Sujoy Ghosh is always a pleasure to have him around on the set. It’s always a pleasure to work for him.But then again, he knows when he is captain and when he’s not. Here Shome was the captain and whatever inputs Sujoy might have given would have been before Shome came onto the floor. He is around as the guiding force at any point of time. I also want up to him once or twice and asked him a few questions about what he felt about the way the character was coming out. So he’s always around and he always ends up by saying ‘it’s Shome’s call’ and I think he really gives that to the director he works with. To let them make those decisions and make the final call about their project. It’s wonderful to have him around and it’s also wonderful to have a very capable director Shome Makhija. It was such a joy to shoot with him because he was clear about what he wants and how he wants it. So there was no hanging about or wasting time shooting unnecessary things. We used to finish each day an hour before time. So Shome was very efficient and it was a pleasure being on the set. As you might know, I’ve worked with Sujoy’s team a few times now right from Typewriter. It’s great to be involved in films that come under the same umbrella.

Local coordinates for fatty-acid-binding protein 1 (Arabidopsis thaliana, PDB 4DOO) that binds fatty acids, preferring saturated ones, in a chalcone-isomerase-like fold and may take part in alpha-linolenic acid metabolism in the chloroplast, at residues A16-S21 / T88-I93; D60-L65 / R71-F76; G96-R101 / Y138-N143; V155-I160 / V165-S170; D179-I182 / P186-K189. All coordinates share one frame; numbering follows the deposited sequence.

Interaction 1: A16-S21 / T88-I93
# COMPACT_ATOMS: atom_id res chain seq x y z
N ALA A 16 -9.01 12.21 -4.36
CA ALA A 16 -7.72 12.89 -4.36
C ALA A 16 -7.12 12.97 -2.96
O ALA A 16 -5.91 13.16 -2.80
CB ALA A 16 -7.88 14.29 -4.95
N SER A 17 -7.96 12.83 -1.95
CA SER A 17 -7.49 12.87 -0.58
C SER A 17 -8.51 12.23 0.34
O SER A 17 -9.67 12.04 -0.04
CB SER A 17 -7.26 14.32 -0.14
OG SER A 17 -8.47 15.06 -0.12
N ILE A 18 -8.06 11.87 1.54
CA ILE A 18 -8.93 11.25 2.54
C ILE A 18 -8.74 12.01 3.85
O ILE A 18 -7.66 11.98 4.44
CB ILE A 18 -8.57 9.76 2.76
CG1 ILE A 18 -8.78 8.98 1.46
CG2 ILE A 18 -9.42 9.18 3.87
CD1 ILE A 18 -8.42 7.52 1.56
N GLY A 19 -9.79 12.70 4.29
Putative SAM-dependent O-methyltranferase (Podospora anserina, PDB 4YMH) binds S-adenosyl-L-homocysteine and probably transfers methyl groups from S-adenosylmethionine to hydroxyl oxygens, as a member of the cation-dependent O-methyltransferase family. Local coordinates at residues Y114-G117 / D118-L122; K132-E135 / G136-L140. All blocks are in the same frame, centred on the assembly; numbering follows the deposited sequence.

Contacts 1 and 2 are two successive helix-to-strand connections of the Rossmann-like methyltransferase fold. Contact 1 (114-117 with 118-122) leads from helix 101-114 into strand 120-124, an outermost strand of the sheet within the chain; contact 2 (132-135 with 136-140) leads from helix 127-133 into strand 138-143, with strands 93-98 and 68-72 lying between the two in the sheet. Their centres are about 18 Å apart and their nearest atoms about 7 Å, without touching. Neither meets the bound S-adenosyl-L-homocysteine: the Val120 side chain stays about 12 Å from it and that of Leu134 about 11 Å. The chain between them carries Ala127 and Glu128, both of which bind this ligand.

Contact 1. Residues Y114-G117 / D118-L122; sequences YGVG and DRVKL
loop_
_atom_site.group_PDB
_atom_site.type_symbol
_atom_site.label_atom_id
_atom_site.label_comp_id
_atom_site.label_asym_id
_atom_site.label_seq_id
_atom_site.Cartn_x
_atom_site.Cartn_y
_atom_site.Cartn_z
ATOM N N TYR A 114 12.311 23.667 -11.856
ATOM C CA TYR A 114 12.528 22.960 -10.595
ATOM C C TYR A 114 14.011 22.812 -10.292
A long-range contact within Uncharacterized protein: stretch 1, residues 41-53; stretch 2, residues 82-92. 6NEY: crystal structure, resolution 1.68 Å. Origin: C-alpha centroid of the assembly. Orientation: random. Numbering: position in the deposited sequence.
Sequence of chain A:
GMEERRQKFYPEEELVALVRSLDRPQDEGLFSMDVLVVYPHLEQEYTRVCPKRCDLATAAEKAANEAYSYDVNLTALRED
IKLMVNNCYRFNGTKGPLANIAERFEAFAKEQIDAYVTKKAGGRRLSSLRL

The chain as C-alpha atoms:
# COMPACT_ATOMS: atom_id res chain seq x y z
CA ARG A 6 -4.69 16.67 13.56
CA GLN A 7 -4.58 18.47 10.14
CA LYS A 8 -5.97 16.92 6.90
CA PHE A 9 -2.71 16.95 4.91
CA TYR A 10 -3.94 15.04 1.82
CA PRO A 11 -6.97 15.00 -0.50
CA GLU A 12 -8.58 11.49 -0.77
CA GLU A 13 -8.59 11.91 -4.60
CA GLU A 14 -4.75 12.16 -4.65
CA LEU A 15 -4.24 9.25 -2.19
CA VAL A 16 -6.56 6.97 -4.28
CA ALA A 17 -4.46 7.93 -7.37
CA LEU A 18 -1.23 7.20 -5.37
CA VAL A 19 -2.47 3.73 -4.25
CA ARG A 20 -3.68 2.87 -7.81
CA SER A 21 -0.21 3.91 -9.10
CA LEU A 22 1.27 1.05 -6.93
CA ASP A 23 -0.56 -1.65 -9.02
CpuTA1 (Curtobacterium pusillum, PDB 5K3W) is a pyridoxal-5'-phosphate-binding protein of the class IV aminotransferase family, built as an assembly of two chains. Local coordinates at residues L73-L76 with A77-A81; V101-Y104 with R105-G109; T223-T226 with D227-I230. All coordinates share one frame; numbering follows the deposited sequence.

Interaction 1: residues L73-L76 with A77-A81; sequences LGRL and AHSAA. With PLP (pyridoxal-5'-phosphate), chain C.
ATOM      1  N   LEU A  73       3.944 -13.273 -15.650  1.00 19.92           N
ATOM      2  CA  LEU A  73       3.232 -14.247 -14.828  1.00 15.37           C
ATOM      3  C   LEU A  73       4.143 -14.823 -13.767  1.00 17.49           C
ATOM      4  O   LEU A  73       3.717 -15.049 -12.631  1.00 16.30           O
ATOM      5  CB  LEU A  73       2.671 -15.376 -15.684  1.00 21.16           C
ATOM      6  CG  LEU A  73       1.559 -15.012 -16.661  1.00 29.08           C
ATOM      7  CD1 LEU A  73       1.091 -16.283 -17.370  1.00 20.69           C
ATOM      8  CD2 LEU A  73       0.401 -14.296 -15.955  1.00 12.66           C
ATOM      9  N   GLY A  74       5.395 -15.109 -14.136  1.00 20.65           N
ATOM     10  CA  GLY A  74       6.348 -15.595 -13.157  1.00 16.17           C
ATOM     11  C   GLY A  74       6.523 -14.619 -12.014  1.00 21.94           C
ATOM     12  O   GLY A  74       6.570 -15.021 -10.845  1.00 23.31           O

Apart from you and Sonam, this film also has Vinay Pathak. From Hip Hip Hurray to Fatso to Ek Tho Chance to Blind, it’s been quite a journey. How did it feel reuniting with him on this? Did you guys reflect on your respective creative journeys?